"Human Rights and Restorative Justice," "Moral Imagination and Civil Economy," these are just two of the topics on the agenda at today's annual meeting of the Society of Christian Ethics, Pacific Section, co-hosted by the Ethics Center and the Religious Studies Department at Santa Clara University.
Speakers include George Williams, S.J., the Catholic chaplain at San Quentin State Prison, reflecting on "Theology and Ethics Behind Bars," and Harlan Stelmach and Mohammed El Majdoubi of Dominican University, California, on "Breaking Down the Walls Between Neuroethics and Religious Ethics."
Last month, six former councilmembers from Bell, California, went on trial for misappropriating public funds, as part of a corruption scandal that made the Latino suburb of 38,000 people the poster child for outsize government pay checks, waste, and fraud.
Center Senior Fellow in Government Ethics Judy Nadler was one of four experts addressing the topic, "Beyond Bell: An Ethical Journey," part of the League of California City Managers annual meeting in January. The presentation allowed panelists to reflect on the importance of strengthening and reclaiming good, open and transparent government. Participants also gave advice on identifying red flags of an unhealthy environment. Also on the panel were presider Arne Croce, former interim city manager of Bell; Jan Perkins, International City Manager Association Senior Advisor; and JoAnne Speers, executive director of the Institute for Local Government.
Aven Satre-Meloy, Hackworth Fellow, Markkula Center for Applied Ethics, and Chief Justice, Associated Student Government, and members of the Student Honor Code Committee will update the SCU community February 7 on progress in drafting an academic honor code. The meeting will take place at noon in the Weigand Center, Arts and Sciences Building.
Last spring a majority of SCU students expressed an interest in adopting an academic honor code. This fall a student survey on implementing an honor code received an overwhelming and positive response, and provided many insights for what kind of honor code could work at SCU. At this event, the students leading the effort to have SCU adopt an honor code will present to campus the state of the drafting process of a proposed new code, a new disciplinary procedure, and a new faculty reporting process.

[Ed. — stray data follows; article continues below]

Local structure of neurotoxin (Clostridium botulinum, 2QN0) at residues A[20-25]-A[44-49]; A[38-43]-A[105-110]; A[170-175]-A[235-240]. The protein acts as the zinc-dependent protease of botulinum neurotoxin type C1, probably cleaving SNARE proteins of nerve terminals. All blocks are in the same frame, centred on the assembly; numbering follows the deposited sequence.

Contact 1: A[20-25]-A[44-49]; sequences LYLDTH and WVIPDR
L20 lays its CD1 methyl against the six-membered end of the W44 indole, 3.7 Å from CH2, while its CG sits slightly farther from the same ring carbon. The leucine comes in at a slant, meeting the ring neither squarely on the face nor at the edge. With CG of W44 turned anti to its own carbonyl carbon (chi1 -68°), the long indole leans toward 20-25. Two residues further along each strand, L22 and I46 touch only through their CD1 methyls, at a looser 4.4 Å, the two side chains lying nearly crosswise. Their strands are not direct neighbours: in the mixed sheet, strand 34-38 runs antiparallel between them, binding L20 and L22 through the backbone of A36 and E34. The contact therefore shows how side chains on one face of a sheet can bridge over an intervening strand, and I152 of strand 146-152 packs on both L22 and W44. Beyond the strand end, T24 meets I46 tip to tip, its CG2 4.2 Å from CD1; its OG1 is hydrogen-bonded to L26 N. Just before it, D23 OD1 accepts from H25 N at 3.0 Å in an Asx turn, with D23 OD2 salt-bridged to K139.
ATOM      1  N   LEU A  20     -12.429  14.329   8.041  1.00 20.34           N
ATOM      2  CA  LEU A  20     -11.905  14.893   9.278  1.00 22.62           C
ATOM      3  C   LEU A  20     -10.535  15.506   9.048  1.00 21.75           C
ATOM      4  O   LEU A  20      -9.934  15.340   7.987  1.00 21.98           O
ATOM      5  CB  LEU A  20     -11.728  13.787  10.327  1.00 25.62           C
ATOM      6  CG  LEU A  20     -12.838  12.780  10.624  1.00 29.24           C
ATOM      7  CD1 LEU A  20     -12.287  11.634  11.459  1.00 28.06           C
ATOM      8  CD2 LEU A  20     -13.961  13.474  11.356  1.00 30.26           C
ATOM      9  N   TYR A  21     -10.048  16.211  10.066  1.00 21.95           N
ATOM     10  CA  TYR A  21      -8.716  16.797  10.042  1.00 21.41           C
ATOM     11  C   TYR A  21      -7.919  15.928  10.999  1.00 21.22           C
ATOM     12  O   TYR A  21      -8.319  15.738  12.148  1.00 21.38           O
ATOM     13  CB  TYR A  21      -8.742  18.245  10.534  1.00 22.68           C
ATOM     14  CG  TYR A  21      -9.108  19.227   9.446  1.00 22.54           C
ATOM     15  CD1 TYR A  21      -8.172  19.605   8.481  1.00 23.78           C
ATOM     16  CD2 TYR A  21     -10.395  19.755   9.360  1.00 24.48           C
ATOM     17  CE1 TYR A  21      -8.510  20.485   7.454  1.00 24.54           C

Ben Adida, director of identity for Mozilla, Brian Kennish, co-founder of Disconnect, and Arvind Narayanan, assistant professor of computer science at Princeton University, visited the Santa Clara campus Jan. 23 to discuss an engineering ethics perspective on privacy by design. The approach means that concerns about customer privacy are part of the planning process for new products, rather than an afterthought, only addressed after concerns arise.
The panel, co-sponsored by the Ethics Center and the High Tech Law Institute, was moderated by Center Internet Ethics Program Manager Irina Raicu.
The decision by a New York paper to publish the names and addresses of gun owners along with a map of their locations sparked a lively discussion by the Center's Emerging Issues Group. The group meets weekly to talk about the ethical issues behind the news. You can hear a podcast of the conversation here.
When an app or piece of software comes on the market, its introduction may be followed by concern over whether users' privacy can be adequately protected. But a new approach to privacy protection is "privacy by design," where protections are "baked into" the product from its inception.
At a panel discussion this evening, 7 p.m., in Lucas Hall on the Santa Clara University campus, three outstanding computer scientists will offer their perspectives on privacy by design and the role that engineering ethics plays in those efforts. Join us for a presentation by Ben Adida Director of Identity at Mozilla and technical advisor to Creative Commons Brian Kennish ex-Googler and co-founder of Disconnect Arvind Narayanan Assistant Professor at Princeton and affiliate scholar at Stanford’s Center for Internet and Society.
Students from Jesuit business schools at Santa Clara University, Ateneo de Manila, and Loyola Institute of Business Administration in Chennai embark today on an online dialog about issues in business ethics. The Global Dialog on Business Ethics blog kicks off with a discussion of who is responsible for the Dhaka factory fire in Bangladesh.
Created by Hackworth Business Ethics Fellows and SCU seniors Alexis Babb, Amanda Nelson, Saayeli Mukherji, and Noah Rickling, the blog will explore business ethics dilemmas that cross national boundaries. The first post asks whether multinational companies are responsible for the safety conditions in factories that are part of their supply chain.
With Lance Armstrong's admission that he was doping during much of his bicycling career, it's interesting to revisit remarks made by Greg LeMond for a 2008 Ethics Center presentation:
Most humans are born with the moral sense of what is right and what is wrong. But many will justify cheating by stating, “Everyone is doing it; why shouldn’t I?” Well, not everyone is cheating. And those who compete by the rules are the ones being cheated. The price that an honest rider pays is not being rewarded for their full potential.
January promises a great lineup of activities at the Ethics Center, from a panel on Privacy by Design to a workshop for educators on implementing the new Common Core State Standards. Read about our coming events in our e-newsletter.
The Center's Big Q project, an online dialog on ethics for undergraduates, is gearing up for Homelessness Awareness Week Jan. 28 with a new case study asking for student comments on how they might deal with a campus panhandler. The best student comment will win a $100 Amazon gift card.